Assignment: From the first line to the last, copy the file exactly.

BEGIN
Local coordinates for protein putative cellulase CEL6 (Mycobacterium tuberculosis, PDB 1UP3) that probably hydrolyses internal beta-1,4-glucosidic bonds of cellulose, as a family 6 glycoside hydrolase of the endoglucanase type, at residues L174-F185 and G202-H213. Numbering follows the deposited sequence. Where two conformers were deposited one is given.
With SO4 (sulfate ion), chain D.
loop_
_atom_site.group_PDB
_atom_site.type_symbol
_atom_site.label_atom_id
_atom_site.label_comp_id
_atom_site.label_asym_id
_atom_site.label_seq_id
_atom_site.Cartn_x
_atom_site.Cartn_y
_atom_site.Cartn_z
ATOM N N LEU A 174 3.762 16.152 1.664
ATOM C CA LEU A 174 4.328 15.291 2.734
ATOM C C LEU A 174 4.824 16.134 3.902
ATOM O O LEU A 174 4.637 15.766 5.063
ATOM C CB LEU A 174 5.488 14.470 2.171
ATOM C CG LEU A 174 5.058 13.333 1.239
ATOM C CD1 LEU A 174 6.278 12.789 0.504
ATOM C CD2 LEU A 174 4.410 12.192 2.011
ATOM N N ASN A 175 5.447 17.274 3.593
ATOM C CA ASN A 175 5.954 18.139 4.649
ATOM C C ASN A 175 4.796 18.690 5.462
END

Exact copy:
Local coordinates for protein putative cellulase CEL6 (Mycobacterium tuberculosis, PDB 1UP3) that probably hydrolyses internal beta-1,4-glucosidic bonds of cellulose, as a family 6 glycoside hydrolase of the endoglucanase type, at residues L174-F185 and G202-H213. Numbering follows the deposited sequence. Where two conformers were deposited one is given.
With SO4 (sulfate ion), chain D.
loop_
_atom_site.group_PDB
_atom_site.type_symbol
_atom_site.label_atom_id
_atom_site.label_comp_id
_atom_site.label_asym_id
_atom_site.label_seq_id
_atom_site.Cartn_x
_atom_site.Cartn_y
_atom_site.Cartn_z
ATOM N N LEU A 174 3.762 16.152 1.664
ATOM C CA LEU A 174 4.328 15.291 2.734
ATOM C C LEU A 174 4.824 16.134 3.902
ATOM O O LEU A 174 4.637 15.766 5.063
ATOM C CB LEU A 174 5.488 14.470 2.171
ATOM C CG LEU A 174 5.058 13.333 1.239
ATOM C CD1 LEU A 174 6.278 12.789 0.504
ATOM C CD2 LEU A 174 4.410 12.192 2.011
ATOM N N ASN A 175 5.447 17.274 3.593
ATOM C CA ASN A 175 5.954 18.139 4.649
ATOM C C ASN A 175 4.796 18.690 5.462